The Trolley Problem
For those of you who haven’t heard of it, it’s a thought experiment that has people grabbling with an ethical issue. And no one has solved it to the majority’s satisfaction.
In a nutshell: You are standing at a lever in a train yard. The lever lets you change the track to go from one direction to another. In one direction, there are five people tied to the track. This is the direction the lever is currently set. In the other direction, there is one person tied to the track. If the train continues on its current direction, five people will die and one will die. If you change the direction of the train by using the lever, one person will die and five will be saved. Do you use the lever to change the direction of the train?
For many people, this version of the experiment may seem obvious. The needs of the many out way the needs of the one.
Let’s change it a bit.
What if the one person was a doctor who saves lives every day?
What if the one person was your own child?
How would that change your answer?
Unless you’re a psychopath, the ethics get murkier. If you choose to change the lever to point toward the doctor, you are potentially condemning an unknown quantity of people to die due to the doctor not being available. If you choose to change the lever to point toward your child, well, I think we can all see the issue with that.
The problem with this experiment is that it sets up the interviewee with an unsolvable problem. There are no good answers. If you change the track, yes, you have subscribed to the maxim “The needs of the many out way the needs of the one.” But you have also actively chosen to condemn another person to die. You pulled the lever. No matter who the one person is.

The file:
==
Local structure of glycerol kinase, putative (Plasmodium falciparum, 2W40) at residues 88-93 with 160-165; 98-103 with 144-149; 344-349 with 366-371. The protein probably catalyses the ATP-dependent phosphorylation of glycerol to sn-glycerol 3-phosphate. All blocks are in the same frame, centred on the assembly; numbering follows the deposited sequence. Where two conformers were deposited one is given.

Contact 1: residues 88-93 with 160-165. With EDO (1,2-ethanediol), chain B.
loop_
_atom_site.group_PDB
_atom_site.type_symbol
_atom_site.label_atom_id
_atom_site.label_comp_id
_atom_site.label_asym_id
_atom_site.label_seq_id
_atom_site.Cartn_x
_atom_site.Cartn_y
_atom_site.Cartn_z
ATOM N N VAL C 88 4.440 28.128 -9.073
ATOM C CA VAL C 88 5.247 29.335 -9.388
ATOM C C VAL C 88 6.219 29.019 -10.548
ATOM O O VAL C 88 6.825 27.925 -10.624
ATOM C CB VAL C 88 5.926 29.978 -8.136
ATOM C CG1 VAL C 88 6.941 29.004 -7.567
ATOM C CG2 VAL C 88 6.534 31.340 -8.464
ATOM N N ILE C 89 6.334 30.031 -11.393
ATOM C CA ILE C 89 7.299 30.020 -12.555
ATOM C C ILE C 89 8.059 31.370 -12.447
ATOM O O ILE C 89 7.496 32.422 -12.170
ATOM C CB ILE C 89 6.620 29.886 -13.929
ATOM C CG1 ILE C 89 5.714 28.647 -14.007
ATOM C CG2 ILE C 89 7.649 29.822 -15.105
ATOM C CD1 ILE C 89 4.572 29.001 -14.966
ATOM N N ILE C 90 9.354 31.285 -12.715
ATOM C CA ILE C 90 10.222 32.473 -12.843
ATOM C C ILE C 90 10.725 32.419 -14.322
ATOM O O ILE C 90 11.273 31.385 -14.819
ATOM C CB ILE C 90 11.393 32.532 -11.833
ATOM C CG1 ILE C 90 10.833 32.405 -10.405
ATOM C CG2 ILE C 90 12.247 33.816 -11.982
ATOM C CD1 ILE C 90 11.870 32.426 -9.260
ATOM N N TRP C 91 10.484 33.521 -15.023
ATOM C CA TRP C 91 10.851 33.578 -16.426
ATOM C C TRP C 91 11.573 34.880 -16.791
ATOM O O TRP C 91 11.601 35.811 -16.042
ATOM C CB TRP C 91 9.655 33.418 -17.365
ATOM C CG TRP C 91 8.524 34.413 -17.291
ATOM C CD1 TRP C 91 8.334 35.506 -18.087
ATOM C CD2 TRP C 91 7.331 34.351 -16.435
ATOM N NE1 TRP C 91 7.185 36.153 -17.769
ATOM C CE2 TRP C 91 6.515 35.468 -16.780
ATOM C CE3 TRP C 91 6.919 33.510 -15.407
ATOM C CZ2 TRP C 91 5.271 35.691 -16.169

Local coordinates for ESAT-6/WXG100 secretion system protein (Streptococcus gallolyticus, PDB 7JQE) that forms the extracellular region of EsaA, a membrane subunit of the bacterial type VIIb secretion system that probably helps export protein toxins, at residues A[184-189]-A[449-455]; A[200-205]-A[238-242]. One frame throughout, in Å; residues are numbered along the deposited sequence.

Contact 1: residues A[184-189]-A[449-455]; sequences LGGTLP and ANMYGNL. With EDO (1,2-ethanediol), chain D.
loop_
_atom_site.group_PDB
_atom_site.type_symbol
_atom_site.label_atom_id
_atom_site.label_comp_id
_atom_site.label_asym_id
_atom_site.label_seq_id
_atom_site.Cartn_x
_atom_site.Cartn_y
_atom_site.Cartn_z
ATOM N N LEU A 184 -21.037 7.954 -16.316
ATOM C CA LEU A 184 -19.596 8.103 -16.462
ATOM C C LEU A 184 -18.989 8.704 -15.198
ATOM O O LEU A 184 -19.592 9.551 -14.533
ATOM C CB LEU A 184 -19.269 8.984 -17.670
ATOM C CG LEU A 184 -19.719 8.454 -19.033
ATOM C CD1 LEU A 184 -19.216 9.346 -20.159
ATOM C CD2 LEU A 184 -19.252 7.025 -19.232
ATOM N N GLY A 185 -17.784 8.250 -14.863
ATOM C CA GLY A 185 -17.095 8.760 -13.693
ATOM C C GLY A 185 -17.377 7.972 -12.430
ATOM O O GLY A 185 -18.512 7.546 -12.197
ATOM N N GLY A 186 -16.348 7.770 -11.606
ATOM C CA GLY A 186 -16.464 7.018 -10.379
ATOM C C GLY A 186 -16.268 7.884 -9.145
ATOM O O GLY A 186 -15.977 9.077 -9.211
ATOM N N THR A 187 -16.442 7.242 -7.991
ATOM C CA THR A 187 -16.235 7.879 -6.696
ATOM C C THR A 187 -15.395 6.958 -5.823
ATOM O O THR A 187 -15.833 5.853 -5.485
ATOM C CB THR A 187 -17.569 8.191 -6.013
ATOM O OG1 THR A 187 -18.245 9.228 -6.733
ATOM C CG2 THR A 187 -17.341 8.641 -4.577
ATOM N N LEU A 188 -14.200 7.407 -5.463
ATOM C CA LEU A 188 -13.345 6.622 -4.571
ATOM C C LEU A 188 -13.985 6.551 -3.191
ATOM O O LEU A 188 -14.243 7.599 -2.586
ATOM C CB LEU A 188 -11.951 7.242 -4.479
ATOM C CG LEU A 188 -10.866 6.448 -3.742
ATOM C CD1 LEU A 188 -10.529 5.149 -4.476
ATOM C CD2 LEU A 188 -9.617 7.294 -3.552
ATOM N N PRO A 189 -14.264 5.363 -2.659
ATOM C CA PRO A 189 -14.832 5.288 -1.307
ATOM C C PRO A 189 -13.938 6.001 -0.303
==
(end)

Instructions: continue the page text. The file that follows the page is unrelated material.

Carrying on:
If you choose to allow the train to continue its route, you are actively choosing not to pull the lever, and so you are condemning five people.
Psychology and business books continually bring up the Trolley Problem without understanding its essence. They try to figure out the correct answer, and they never will.
There is no correct answer.
The problem doesn’t have anything to do with the actual choice. It has to do with the fact that you made the choice. Even if you had no choice but to make a choice, you made it and you must live with the consequences. The families of those who died will not understand. The fatalities due to the doctor dying are on you. If you choose your own child, your family and every other person in the world will judge you. And you will judge yourself. In effect, no matter what you choose, it was the wrong choice.
It’s an impossible choice.
And it’s a terrible choice. It’s torture to force someone to make it. I suspect that versions of it have been enacted in prisoner of war camps. It’s psychological torture. There is no answer because that’s not the point of the question.
A version of the Trolley Problem is being played out today, although in less dramatic ways. Or more dramatic ways, depending on where you are standing or laying.
As a city resident of Seattle, we have a big problem. Our homeless population is expanding at a huge rate. Many homeowners are a job-loss away from becoming homeless. Debt increasing. People who seem prosperous, aren’t. Prices are soaring and as people get nervous, the prices go up even more. Most people are much closer to disaster than they want to admit.
I live on Phinney Ridge, which is a quiet neighborhood. But even so, almost every day, I hear someone going crazy in front of my apartment building. I hear people fighting. Dogs whimpering. This is a quiet neighborhood. Other neighborhoods have it worse. Downtown, people will jump in front of traffic trying to get hit, go after people on the sidewalks, and be really scary. I know people who have been sucker punched suddenly, unprovoked. It’s scary.
People are begging everywhere. And most of the other people just don’t have it in them to help. All the money is tied up, or they’re afraid. So, they face ahead and don’t see the beggars. I get it. It’s self-protection. Plus, is it ethically obligatory to give someone something just because they ask? Especially if you’re not able to?
Out of desperation, the homeless have started to hurt themselves. The one tactic I’ve seen a lot of is falling down. When you go to help, they ask for money. Or they scream at you. Or do some other crazy thing. People are afraid to try and help.